Louisa May Alcott's autobiographical account of her life with her three sisters in Concord, Massachusetts in the 1860s. With their father fighting in the American Civil War, sisters Jo, Meg... See full summary »
Bill's separated from his litter, making friends with the wild creatures until he's found and adopted by young Kathie. An accident separates him from her, and he's drafted into K-9 duty in ... See full summary »
A girl is sent to live with her uncle on his estate when her parents die. There she discovers much intrigue, family history and secrets and personal baggage. In particular, a screaming child and...a secret garden.
Fred M. Wilcox
A modern retelling of Louisa May Alcott's classic novel, we follow the lives of four sisters - Meg, Jo, Beth, and Amy March - detailing their passage from childhood to womanhood. Despite ... See full summary »
Jo March and her sisters Meg, Beth, and Amy live in a happy family in Concord, Massachusetts. Jo yearns to be a writer, and through the course of the years, finds much within her own family... See full summary »
The March sisters -- Meg, Jo, Beth and Amy -- struggle to make ends meet in their New England household while their father is away fighting in the Civil War. Despite harsh times, they cling to optimism, often with neighbor Laurie (Peter Lawford) as a companion. As they mature, they face burgeoning ambitions and relationships, as well as tragedy, all the while maintaining their unbreakable bond.Written by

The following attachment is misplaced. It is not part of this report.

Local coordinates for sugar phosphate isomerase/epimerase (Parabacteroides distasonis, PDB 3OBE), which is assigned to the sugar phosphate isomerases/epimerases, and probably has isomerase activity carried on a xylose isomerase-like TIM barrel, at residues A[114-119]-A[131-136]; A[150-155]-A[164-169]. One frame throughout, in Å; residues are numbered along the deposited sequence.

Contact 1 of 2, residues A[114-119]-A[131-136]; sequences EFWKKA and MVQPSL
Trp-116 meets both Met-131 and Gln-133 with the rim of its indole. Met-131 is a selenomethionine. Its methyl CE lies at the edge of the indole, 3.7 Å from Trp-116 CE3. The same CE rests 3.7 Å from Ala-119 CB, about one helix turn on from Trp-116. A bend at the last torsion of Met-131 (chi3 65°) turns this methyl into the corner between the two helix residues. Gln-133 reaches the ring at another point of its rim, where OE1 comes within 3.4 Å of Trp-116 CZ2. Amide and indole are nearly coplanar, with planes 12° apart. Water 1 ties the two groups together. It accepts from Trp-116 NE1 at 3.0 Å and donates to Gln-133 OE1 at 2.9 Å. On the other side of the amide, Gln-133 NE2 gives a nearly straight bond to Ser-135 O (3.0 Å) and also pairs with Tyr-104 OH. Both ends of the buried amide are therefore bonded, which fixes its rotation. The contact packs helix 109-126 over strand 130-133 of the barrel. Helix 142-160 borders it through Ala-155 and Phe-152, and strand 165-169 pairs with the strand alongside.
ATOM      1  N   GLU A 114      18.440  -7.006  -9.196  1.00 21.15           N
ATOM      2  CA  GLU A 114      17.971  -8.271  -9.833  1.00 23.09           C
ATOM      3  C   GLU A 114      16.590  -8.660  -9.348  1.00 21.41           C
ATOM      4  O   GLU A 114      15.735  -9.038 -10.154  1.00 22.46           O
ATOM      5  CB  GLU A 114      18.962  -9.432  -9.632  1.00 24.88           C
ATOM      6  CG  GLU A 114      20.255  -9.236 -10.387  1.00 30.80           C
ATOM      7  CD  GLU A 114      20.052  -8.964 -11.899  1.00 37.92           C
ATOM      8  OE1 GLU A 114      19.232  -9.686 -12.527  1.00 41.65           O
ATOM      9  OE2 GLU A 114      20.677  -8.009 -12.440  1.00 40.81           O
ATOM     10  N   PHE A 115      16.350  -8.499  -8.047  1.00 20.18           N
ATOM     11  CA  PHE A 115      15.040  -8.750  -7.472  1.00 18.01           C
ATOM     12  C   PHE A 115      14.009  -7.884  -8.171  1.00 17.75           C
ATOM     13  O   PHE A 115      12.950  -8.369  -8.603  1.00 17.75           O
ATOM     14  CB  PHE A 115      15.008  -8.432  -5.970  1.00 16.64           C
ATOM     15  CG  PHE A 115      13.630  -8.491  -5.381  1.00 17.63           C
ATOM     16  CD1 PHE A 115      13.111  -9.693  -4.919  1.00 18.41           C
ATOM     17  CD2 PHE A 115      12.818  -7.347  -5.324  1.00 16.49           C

Since RKO had done such a classic version of this story back in 1933 one does wonder why MGM bothered to do the story again.
In watching Little Women I believe I found the answer. In 1949 the nation was still healing from World War II. The sacrifices made on the homefront supporting the troops overseas were fresh in everyone's mind. One thing that this version reminds us of more than the 1933 film is that it does take place during the Civil War. So this quaint 19th century novel all of sudden took on a relevance for the audience of 1949.
Of course this version did not have Katharine Hepburn. And of course June Allyson is no Kate, but CHRISTOPHER COLUMBUS, who is? Allyson does make a winning Jo March and MGM got a great opportunity to get four of its loveliest contract players a showcase vehicle. Elizabeth Taylor, June Allyson, and Janet Leigh all surely had substantial careers with better roles, but it's a treat to see them all together here. And Margaret O'Brien capped her career as child star at MGM with her performance here as Beth.
Hard to believe that the hardboiled Brigid O'Shawnessy and the beloved Marmee March could be played by the same actress. But Mary Astor was just that talented. Her role is very similar to that of Claudette Colbert in Since You Went Away. Her best scenes are concerning her care for the less fortunate Hummel family, both in telling her kids how important it is to care for the less fortunate and in actually leading the March brood over to the Hummel household.
MGM definitely made a version that will stand on its own merits even without the great Kate. CHRISTOPHER COLUMBUS who'd have thought it possible?
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